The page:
Crisis in Iraq: Three Questions for Professor Benjamin Jensen
Almost three years after the end of the Iraq war, Iraq is again in crisis. Its government has lost control of large parts of the country; sectarian violence is on the rise, and jihadism is resurgent. Scholar-in-Residence Benjamin Jensen, an expert on international security, explains the situation in Iraq and outlines next steps.
Q: A Sunni militant offensive has overrun large parts of northern Iraq. What are the goals of the group that now calls itself "Islamic State" and its leader, Abu Bakr al-Baghdadi?
A: The group appears intent on establishing a Caliphate in the heart of the Middle East. From this stronghold they will spread their ideology across the region. It is a revolutionary regime intent on changing the political boundaries and regimes of the greater Middle East. Reports are starting to emerge that the group is seizing materials linked to weapons of mass destruction, including uranium used for academic research from the University of Mosul and for former chemical weapons factories. While the group is highly unlikely to build either a chemical or a nuclear device in the near-term, the seizures signal that the Islamic State is either intent on establishing a strategic deterrent or sponsoring large-scale terror attacks. They are risk takers and we have likely not seen their last gamble.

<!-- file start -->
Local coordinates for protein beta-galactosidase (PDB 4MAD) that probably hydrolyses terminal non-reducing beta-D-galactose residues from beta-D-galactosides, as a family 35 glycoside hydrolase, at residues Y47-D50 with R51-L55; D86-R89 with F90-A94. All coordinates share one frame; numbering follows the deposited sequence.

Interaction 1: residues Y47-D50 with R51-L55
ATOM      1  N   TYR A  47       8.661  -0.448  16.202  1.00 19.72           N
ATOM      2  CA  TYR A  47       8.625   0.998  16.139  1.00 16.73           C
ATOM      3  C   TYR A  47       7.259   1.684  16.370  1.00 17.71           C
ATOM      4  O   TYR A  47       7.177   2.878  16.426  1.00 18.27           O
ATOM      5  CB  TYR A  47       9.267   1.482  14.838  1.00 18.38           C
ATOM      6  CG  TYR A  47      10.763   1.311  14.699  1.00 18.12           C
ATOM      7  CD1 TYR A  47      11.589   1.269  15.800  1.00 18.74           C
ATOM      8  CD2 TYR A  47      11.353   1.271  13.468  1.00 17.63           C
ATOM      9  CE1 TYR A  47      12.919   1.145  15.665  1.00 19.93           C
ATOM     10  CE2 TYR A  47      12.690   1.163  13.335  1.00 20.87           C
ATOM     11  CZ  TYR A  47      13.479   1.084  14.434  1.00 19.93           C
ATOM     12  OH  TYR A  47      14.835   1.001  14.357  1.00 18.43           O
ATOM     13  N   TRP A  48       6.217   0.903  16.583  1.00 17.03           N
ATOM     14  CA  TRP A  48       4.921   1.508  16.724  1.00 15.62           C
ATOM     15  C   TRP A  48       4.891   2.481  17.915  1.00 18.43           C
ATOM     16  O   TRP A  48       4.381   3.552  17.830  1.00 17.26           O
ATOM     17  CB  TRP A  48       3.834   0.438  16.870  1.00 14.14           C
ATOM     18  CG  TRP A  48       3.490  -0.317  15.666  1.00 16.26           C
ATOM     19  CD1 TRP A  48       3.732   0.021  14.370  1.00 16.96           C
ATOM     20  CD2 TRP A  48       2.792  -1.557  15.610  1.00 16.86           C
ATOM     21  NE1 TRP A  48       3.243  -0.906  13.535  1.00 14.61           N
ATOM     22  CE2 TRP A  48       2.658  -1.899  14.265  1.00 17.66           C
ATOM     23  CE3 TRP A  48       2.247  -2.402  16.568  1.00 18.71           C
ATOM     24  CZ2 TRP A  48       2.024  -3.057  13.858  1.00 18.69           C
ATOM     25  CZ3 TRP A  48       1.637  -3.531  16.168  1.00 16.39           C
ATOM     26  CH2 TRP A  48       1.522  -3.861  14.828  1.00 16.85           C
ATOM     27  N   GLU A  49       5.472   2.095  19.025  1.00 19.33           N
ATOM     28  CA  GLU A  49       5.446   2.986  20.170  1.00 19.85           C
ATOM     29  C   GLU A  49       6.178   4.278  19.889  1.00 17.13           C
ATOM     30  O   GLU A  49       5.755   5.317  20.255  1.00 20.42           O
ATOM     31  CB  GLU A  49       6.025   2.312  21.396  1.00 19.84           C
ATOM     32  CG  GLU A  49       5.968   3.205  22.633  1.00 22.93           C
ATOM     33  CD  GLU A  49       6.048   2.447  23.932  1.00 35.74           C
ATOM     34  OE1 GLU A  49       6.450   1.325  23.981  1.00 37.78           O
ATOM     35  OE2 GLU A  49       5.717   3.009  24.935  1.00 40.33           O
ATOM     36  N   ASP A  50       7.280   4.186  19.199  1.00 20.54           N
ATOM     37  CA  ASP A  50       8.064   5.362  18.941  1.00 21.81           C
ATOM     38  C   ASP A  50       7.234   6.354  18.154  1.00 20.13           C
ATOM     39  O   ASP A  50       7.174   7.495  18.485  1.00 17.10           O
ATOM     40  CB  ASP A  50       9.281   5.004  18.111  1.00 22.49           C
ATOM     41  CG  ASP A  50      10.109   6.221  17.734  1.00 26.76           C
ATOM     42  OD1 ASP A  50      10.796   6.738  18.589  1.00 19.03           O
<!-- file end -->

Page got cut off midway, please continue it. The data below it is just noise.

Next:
Q: The crisis has put pressure on Iraqi leader Nuri al-Maliki as he seeks a third term as prime minister. What should be done to resolve the political crisis and improve Sunni-Shiite relations?
A: Al-Maliki is as responsible for the current political and security crisis as the Islamic State. Rather than ruling Iraq as an inclusive regime for all Iraqis, he has systematically alienated moderate Sunnis, Shiites, and Kurds. His regime has crowded out moderates and created a climate ripe for extremism and sectarian civil war. It is unlikely the crisis will be resolved as long as he is prime minister. The question is who replaces him and how Iraqis can do it in a manner that doesn’t undermine their legitimacy of their governing institutions.
Q: Iraq has received support -- including equipment, intelligence and advisers -- from the United States, Russia, and Iran to battle the militant offensive. What role should the United States play in this conflict?
A: U.S. security architecture in the Middle East has evolved since the end of World War II from experiments with collective defense arrangements to playing the role of the external guarantor of regional stability (i.e., securing trade routes for the flow of oil to Europe and Asia, protecting favorable regimes, and ensuring no single state like Iran dominates the region) and seeking to transform the region through democracy promotion and economic reform. Major events tend to alter strategy. For example, the Iranian Revolution in 1979 led to the end of the Central Treaty Organization, an attempt to have a NATO for the Middle East. The sectarian struggle currently gripping the Middle East is likely another moment to pause and reconsider the larger security architecture in the region. Before taking any action in Iraq, the United States needs a clear strategy for the region that connects issues from Syria to Iranian nuclear proliferation. No American official has articulated anything resembling a comprehensive strategy for the region at present. Acting in the absence of an overarching strategic logic translated into clear, feasible policy goals is a recipe for disaster.
Follow Dr. Jensen on Twitter at @BenjamJensen. To arrange an interview, call 202-885-5943.